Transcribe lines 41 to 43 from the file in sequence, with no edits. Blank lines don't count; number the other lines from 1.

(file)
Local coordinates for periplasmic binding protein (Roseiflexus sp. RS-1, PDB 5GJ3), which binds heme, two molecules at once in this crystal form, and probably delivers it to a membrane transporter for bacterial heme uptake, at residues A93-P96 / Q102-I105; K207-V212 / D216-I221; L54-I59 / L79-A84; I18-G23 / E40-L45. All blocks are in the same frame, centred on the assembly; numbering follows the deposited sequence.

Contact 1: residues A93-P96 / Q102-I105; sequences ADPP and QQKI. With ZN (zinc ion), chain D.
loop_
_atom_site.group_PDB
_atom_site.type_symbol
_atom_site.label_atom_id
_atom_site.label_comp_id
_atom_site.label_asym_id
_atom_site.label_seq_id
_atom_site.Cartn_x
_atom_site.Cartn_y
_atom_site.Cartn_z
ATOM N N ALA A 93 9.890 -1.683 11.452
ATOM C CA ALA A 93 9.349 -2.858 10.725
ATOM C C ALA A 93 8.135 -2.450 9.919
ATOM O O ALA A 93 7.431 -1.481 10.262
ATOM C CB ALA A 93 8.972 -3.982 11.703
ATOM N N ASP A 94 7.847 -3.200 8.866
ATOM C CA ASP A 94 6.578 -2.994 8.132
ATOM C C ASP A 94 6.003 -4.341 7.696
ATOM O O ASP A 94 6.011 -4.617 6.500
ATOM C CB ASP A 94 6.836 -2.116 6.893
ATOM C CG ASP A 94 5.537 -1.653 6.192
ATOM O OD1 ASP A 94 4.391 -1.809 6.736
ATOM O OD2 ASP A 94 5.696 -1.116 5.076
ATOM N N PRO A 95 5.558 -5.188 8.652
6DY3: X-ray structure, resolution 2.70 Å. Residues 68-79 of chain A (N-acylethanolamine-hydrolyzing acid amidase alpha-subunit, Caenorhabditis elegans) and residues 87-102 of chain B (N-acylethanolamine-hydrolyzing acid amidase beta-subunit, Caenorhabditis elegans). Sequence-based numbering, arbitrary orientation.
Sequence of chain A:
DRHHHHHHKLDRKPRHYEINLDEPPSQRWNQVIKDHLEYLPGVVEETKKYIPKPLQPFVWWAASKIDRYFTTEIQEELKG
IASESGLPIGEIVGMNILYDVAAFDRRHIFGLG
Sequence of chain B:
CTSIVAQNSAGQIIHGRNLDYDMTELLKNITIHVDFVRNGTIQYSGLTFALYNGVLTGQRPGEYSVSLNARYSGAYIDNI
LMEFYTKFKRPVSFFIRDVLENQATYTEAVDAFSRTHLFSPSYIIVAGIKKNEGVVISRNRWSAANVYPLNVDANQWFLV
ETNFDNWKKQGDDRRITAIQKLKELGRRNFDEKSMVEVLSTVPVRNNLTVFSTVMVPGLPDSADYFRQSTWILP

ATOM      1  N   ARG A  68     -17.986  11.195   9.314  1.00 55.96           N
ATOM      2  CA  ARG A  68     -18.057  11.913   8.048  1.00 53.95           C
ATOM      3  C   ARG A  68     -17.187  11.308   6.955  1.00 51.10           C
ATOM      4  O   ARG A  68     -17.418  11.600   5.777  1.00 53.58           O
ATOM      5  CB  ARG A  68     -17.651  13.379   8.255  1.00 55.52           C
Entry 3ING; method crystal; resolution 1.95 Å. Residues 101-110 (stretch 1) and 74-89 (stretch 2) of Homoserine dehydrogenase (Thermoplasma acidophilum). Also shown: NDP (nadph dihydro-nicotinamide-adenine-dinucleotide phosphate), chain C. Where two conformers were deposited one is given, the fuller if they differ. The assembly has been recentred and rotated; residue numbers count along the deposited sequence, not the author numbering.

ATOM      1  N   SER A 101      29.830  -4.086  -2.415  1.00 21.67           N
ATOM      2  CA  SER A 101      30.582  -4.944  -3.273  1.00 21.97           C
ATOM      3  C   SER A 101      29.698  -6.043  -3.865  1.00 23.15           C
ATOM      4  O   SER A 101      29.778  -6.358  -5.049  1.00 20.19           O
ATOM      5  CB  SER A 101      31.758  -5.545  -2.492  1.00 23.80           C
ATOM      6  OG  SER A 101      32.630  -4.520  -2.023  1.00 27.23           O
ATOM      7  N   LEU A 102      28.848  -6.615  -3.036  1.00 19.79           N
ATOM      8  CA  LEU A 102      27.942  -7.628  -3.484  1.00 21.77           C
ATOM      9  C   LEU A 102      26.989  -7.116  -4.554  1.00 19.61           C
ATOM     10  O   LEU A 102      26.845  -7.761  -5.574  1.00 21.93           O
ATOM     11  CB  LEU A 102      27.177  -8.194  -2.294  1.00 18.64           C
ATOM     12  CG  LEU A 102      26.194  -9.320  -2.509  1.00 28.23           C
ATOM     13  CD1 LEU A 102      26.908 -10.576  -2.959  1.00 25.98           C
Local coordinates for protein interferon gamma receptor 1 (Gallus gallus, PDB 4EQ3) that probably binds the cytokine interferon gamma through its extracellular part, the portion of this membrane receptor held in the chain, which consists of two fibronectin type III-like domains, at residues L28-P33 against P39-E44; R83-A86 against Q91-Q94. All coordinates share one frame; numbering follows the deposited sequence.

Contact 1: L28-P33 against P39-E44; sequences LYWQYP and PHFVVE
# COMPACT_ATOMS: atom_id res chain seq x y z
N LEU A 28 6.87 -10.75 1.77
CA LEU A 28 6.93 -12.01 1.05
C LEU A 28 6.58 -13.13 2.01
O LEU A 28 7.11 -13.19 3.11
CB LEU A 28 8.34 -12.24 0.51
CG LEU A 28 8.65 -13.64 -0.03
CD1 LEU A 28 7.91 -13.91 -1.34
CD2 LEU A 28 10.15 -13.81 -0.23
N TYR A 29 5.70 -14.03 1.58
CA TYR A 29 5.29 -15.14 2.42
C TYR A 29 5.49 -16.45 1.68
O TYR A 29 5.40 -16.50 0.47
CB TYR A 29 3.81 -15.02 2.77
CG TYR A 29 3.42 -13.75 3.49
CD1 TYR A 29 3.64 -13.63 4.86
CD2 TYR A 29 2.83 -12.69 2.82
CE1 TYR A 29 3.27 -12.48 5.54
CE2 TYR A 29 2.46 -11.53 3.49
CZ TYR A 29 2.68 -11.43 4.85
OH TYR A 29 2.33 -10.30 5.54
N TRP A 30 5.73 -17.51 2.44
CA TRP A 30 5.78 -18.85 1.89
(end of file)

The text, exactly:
ATOM      1  N   SER A 101      29.830  -4.086  -2.415  1.00 21.67           N
ATOM      2  CA  SER A 101      30.582  -4.944  -3.273  1.00 21.97           C
ATOM      3  C   SER A 101      29.698  -6.043  -3.865  1.00 23.15           C